The first time I told my high school economics teacher that I was planning on becoming an English major, his reply was: “Ha! Good luck with that! You’re going to be broke.” I, of course, took great offense to his remark. Yet, it wasn’t until my first year in college that I had any idea of the commonality of this criticism. Waves of people offering me unsolicited advice about how I could make money as an English major, doing what they deemed as “practical” office jobs, gave me an unfamiliar sense of anxiety about what I wanted to study. Suddenly I felt insecure about it—afraid that I really would end up working at Starbucks for the rest of my life while drafting up some mediocre novel and shipping it off to publishers.
Why are English majors constantly ridiculed? What is it about my fellow Norton-wielding grammarians that gets under everyone’s skin? For starters, jobs. We live in a time when talking about “the job market” makes many a student shudder. There is a myth that English majors ignore the existence of this market altogether and our potential roles in it. In a CNN interview, Neil Degrasse Tyson argued that people with science and math skills were the innovators and drivers of the economy. Where do the people studying the arts fall? The truth is, it doesn’t matter what you major in, as long as you know what you want to do career-wise, and understand the amount of work needed to get there. It is not our responsibility to discourage another person’s interest of study and pass it off as being “concerned citizens.”
What is it about my fellow Norton-wielding grammarians that gets under everyone’s skin?
What if the argument is not about jobs? What could possibly make others feel the need to scrutinize the English major? For many people, the English major is a reminder of your stern high school literature teacher who scolded you about which literary period was your favorite. An image of a person with horn-rimmed glasses sipping tea and reading Jane Austen may come to mind. It is this pedantic stereotype that seems to annoy people the most. But there are many different kinds of English majors who may minor in different fields of study. Even majors with a writing minor can choose the “professional” or “creative” path to writing. We are not all trying to become teachers or novelists. Many go on to study law, business, communication, or science. There is no set approach to what an English major can or should do. For the most part, we study language. We study how intangible it can be and the diverse and beautiful ways that it can be laid out on the page. Any conflict can be understood through language. Through fiction and nonfiction, we study life and human behavior.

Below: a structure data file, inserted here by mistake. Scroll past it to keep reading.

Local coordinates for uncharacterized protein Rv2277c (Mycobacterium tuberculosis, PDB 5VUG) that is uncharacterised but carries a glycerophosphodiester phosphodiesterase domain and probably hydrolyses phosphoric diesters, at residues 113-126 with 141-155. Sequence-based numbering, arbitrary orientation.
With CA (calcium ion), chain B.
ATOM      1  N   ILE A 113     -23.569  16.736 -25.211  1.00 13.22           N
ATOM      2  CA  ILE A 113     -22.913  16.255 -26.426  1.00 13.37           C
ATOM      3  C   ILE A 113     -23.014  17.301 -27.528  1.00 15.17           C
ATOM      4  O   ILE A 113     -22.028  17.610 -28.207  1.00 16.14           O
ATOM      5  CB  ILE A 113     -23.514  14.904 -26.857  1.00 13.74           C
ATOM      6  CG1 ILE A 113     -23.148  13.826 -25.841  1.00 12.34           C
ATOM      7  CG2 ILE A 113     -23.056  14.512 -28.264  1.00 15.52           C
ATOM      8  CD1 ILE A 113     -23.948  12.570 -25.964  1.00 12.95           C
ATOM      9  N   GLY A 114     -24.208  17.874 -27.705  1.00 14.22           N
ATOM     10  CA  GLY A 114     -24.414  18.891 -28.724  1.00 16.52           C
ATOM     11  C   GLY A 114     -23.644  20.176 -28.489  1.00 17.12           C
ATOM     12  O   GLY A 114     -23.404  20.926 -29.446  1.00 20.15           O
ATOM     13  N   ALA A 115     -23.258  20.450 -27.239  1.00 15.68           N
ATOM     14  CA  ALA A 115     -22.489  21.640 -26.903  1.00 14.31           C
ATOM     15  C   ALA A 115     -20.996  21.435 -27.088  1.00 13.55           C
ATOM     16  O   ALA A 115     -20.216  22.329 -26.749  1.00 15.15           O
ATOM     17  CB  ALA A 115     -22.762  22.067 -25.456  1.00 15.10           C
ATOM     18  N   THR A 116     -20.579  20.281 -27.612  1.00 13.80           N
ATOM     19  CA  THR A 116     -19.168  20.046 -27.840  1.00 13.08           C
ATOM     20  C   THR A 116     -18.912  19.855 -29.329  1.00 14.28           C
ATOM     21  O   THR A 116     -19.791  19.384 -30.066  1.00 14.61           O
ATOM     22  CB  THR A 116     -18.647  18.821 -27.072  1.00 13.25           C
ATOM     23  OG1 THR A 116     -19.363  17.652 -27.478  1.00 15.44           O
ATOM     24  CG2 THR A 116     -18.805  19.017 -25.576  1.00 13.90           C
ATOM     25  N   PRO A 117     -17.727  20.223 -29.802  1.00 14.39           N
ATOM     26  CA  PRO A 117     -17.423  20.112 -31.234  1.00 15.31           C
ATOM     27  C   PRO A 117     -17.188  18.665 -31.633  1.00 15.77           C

In a piece from The Chronicle of Higher Education, Mark Edmundson persuades students to consider majoring in English. He states, “The businessman prattles about excellence, leadership, partnerships, and productivity. The athlete drones on about the game plan… the politician pontificates about unity, opportunity, national greatness… when such people talk they are not so much human beings as tape loops.” If we approach literature, language, philosophy, and art with this attitude that they are separate from modern society, we lose out on some of the most important parts of human life. As for me, I agree with Edmundson: “To me an English major is someone who has decided, against all kinds of pious, prudent advice and all kinds of fears and resistances, to major, quite simply, in becoming a person.”
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